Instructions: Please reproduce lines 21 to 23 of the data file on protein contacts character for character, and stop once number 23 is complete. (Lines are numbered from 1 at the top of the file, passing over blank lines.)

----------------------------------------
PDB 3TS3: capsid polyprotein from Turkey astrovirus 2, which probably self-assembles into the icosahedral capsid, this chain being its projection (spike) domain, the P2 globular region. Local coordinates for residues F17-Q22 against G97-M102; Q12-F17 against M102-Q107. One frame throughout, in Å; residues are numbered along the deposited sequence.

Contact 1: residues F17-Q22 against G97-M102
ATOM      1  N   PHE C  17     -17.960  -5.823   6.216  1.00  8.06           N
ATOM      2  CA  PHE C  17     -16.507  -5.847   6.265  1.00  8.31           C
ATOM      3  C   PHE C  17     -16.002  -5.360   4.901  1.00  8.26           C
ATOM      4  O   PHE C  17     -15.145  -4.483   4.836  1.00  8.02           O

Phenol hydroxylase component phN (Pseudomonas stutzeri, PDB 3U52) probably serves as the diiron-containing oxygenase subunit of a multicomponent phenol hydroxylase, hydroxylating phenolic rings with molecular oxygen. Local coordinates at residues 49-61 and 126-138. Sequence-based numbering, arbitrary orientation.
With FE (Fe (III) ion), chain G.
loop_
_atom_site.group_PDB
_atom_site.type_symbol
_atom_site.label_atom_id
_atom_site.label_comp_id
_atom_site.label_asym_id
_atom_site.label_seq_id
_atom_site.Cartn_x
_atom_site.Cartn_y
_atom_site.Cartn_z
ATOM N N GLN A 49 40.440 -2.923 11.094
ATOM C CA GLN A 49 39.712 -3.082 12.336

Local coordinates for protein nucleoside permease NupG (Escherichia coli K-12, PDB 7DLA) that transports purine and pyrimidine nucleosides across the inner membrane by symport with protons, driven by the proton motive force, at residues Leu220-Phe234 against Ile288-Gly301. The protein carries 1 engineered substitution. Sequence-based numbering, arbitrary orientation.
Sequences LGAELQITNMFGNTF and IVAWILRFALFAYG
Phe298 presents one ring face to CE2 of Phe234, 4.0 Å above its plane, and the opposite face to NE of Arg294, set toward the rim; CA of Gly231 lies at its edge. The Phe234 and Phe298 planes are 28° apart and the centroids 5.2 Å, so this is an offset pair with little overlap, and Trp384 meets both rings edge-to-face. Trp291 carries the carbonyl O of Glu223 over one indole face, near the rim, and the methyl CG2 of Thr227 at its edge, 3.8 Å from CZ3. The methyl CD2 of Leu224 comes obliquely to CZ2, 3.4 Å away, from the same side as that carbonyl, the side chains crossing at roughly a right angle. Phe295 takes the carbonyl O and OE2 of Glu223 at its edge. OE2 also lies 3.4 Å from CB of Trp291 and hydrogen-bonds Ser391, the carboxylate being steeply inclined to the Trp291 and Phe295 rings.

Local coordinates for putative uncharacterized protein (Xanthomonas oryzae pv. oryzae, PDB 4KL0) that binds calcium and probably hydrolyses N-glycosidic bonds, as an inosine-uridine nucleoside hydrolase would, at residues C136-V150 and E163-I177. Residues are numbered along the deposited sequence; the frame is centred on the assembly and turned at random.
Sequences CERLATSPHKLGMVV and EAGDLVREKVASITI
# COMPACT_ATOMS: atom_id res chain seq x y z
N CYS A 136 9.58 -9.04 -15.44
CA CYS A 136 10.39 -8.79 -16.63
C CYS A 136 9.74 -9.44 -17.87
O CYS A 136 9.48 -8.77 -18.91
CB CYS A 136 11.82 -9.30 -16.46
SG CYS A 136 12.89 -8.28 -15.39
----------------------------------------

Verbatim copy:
Local coordinates for protein nucleoside permease NupG (Escherichia coli K-12, PDB 7DLA) that transports purine and pyrimidine nucleosides across the inner membrane by symport with protons, driven by the proton motive force, at residues Leu220-Phe234 against Ile288-Gly301. The protein carries 1 engineered substitution. Sequence-based numbering, arbitrary orientation.
Sequences LGAELQITNMFGNTF and IVAWILRFALFAYG
Phe298 presents one ring face to CE2 of Phe234, 4.0 Å above its plane, and the opposite face to NE of Arg294, set toward the rim; CA of Gly231 lies at its edge. The Phe234 and Phe298 planes are 28° apart and the centroids 5.2 Å, so this is an offset pair with little overlap, and Trp384 meets both rings edge-to-face. Trp291 carries the carbonyl O of Glu223 over one indole face, near the rim, and the methyl CG2 of Thr227 at its edge, 3.8 Å from CZ3. The methyl CD2 of Leu224 comes obliquely to CZ2, 3.4 Å away, from the same side as that carbonyl, the side chains crossing at roughly a right angle. Phe295 takes the carbonyl O and OE2 of Glu223 at its edge. OE2 also lies 3.4 Å from CB of Trp291 and hydrogen-bonds Ser391, the carboxylate being steeply inclined to the Trp291 and Phe295 rings.